WITH Australia experiencing its hottest year on record in 2019, Mr West said he believed in climate change and that the State’s farmers needed to start looking at alternative options to build their water reserves.

“I don’t think how we manage evaporation and how we’ve stored water in the past is going to work as effectively for us in the future, and we’re already seeing that now,” Mr West said.

“WA has experienced seven out of its 10 driest years on record in the past 10 years and I suspect that this dry weather is going to continue, so we need to look at alternative options to drought proof our farms, rather than just making their dams bigger.”

With 44pc of Perth’s water desalinated and only 9pc coming out of dams, Mr West said another option was for small groups of farmers to build desalination plants on their farms.

“The State government’s desalination plant at Muresk in Northam costs virtually nothing to run and the bigger these desal plants, the more cost effective they are – so we want to look at ways we can work with communities to put these desal plants in and reticulate,” Mr West said.

He pointed to Newdegate farmer Russell Orr, who created a small scale desalination plant on his farm and is producing water for about $1.2-$1.5 per kilolitre.

“That’s a lot cheaper than what you can buy from the Water Corp and that price is already heavily subsidised,” Mr West said.

With 7000 kilometres of pipeline infrastructure across the Wheatbelt struggling to keep up with demand with the drought, and farmers not having big enough dams to survive two to three years of little rainfall, Mr West said the scheme was already stretched to its limit.

“For all the water that this shire needs for stock, spraying and domestic supplies, it’s not going to keep up – so something is going to have to give,” Mr West said.

“The large fast flow standpipes are now running at $8/kilolitre, which is a reasonable price, but it’s when you start needing it for spraying, livestock or putting it on town ovals etc that it becomes a very costly exercise.”

Mr Whittington said desalination of brackish salt water was an option, but that the realistic cost of between $100,000-$200,000 per unit and getting environmental approval of waste water management were issues.

Instead he said farmers needed assistance to build 10,000 cubic metre dams to be used as strategic water reserves.

“Each farm needs a strategic water reserve that is capable of lasting three years, and we don’t have that yet,” Mr Whittington said.

“Right along the eastern Wheatbelt and the 1800km of State barrier fence there probably needs to be a strategic 10,000 cubic metre dam available every 10 kilometres to fight fires.”

Farmers at the meeting also called for the Farm Water Rebate Scheme run under the previous government to be reinstated.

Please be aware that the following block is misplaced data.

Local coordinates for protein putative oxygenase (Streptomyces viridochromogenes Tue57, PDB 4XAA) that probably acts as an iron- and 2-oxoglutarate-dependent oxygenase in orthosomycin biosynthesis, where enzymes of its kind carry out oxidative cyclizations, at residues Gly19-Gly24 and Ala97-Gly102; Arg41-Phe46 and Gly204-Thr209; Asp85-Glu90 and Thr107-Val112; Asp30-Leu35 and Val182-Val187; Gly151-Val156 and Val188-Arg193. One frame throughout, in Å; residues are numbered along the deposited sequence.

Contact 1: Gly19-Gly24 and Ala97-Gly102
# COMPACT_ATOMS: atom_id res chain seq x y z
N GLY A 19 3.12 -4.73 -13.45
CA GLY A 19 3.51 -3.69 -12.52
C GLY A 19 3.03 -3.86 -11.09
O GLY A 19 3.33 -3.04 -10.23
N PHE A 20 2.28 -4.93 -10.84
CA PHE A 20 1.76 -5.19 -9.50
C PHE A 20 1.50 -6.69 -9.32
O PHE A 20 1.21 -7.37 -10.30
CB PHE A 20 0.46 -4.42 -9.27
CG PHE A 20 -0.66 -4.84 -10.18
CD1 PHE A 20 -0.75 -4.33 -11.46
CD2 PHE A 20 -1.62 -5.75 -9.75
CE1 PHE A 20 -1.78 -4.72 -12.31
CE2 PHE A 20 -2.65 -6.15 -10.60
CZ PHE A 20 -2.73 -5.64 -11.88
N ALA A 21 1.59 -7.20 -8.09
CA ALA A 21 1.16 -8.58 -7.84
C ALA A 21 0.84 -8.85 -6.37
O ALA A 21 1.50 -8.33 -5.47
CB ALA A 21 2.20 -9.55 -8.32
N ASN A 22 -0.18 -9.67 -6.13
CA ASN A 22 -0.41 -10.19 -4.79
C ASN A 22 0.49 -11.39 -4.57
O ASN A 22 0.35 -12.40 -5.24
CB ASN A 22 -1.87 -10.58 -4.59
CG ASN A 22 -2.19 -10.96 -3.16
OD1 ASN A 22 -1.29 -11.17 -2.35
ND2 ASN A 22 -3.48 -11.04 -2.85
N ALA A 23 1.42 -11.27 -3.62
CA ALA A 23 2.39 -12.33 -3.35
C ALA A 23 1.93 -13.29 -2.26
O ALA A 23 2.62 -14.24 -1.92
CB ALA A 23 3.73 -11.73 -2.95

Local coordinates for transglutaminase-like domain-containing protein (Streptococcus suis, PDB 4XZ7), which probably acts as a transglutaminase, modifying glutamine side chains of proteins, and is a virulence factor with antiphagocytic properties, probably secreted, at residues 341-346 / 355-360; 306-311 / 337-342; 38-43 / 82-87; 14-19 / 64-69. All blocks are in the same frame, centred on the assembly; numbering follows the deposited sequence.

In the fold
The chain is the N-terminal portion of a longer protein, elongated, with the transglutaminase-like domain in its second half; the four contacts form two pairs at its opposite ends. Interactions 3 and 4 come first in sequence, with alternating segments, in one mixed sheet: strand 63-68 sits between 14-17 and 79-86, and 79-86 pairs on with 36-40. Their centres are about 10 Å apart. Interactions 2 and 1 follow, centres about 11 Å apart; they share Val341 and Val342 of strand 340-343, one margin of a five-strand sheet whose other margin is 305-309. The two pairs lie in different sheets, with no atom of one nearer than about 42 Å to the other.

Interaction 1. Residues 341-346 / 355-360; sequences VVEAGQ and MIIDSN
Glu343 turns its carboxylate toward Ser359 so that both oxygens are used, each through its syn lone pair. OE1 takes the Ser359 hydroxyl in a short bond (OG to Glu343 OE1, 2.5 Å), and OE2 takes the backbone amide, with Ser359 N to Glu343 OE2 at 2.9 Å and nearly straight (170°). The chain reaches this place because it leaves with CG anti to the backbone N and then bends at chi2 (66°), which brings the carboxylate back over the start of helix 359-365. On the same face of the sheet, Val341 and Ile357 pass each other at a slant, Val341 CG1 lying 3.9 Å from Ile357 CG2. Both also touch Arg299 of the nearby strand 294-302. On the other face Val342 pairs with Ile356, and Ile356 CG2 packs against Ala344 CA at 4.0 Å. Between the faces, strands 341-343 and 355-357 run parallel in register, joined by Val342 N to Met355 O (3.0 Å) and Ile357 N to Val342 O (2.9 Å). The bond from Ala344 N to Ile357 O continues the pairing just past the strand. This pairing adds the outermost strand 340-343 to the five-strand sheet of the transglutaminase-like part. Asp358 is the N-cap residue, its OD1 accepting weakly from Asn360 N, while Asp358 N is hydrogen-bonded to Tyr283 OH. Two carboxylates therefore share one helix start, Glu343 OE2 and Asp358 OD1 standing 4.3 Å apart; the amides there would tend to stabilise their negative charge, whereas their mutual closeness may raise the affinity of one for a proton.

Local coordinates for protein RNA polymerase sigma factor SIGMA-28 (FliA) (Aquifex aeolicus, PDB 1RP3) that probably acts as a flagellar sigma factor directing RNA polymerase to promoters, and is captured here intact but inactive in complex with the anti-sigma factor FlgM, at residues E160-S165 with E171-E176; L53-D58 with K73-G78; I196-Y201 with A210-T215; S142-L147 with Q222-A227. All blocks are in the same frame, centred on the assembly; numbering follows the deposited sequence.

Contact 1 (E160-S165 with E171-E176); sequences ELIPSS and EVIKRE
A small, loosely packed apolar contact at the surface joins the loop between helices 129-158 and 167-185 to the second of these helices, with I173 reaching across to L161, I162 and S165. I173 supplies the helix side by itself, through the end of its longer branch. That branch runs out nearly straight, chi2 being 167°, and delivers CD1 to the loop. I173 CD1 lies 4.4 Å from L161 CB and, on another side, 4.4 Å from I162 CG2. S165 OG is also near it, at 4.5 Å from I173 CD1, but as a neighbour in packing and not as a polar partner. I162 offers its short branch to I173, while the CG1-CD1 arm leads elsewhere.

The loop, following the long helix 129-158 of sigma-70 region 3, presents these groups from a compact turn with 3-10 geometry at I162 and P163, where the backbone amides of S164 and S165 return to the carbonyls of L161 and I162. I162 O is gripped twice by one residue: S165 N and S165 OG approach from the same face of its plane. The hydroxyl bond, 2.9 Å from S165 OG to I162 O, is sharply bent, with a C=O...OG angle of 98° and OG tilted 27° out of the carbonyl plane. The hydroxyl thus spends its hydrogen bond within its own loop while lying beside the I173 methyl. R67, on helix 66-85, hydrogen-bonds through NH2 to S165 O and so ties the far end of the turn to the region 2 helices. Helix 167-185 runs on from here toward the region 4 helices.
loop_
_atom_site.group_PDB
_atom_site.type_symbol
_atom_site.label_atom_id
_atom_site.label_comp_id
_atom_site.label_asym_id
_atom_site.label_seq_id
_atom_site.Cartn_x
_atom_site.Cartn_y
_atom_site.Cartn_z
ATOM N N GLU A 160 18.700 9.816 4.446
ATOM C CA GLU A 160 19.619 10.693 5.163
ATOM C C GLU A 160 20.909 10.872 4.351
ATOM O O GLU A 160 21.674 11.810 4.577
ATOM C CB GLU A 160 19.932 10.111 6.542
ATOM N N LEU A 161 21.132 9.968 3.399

Mr Rundle said the plan had been successful in encouraging farmers to improve their own infrastructure and take pressure off the scheme.

With around $20m worth of funding, farmers received grants of up to $20,000, covering up to 50pc of their projects.

However Mr West said the Farm Water Rebate Scheme had run its course.

“That scheme was discontinued for a couple of reasons – it was around for a long time and I would suspect that a lot of people that wanted to use it probably have, but I think the other reason is that all those dams are dry,” Mr West said.

“Putting more money into a scheme that is probably not going to work as well for us in the next 30 years as it did in the past 30 years isn’t a great way forward and not really sustainable.”

Mr Whittington said another practical option was to build 500,000 litre tanks at rural standpipes, to have water in reserve for firefighting.

“That would need, across Kulin and Lake Grace that has 20 stand pipes, an investment of around $10m,” Mr Whittington said.

With six water deficiencies declared in the Great Southern, it is costing the State government $4-$6m to cart 11 million litres of water every week, with that number expected to increase.

Department of Water and Environmental Regulation (DWER) manager of rural water planning Tracey Calvert said their focus in water deficiency areas was on providing water for livestock rather than spray water.

“When you’re in a water deficient time, our focus in rural water planning is from an animal welfare point of view,” Ms Calvert said.

“In normal years, when it’s full, there is enough water to go around.

“We have other areas that we call fairly sustainable at the moment for spray water – for example the Lake King community tanks.”

Over the past 12 months the DWER regulation has utilised $1.5m invested by the State government in 29 projects focused on improving water catchments, dams, bores and other community water supplies throughout a range of shires in the Great Southern region.

With the department also administering the national On Farm Emergency Infrastructure Rebate Scheme, Ms Calvert encouraged WA farmers to take full advantage.

“Running until 2021 there is $4.6m to spend on this scheme, and funding 25pc of your water infrastructure project is better than a kick in the pants.

“You can get up to $25,000 and it does cover all of those water tanks, troughs and guttering etc and with the very high interest in the program we will be going back to the Federal government to ask for more money as well.”

Mr West said regional communities and farmers all had a role to play in making the finite water resources stretch across the dry period.

“We grew 10 million tonnes of grain last year in WA, which is very close to our 10-year average on very much reduced rainfall,” Mr West said.

“So its remarkable how farmers are becoming so much more efficient with water.

“We are now looking at new technologies and new ways to move forward in terms of how we can better manage the resource.”

Bree Swift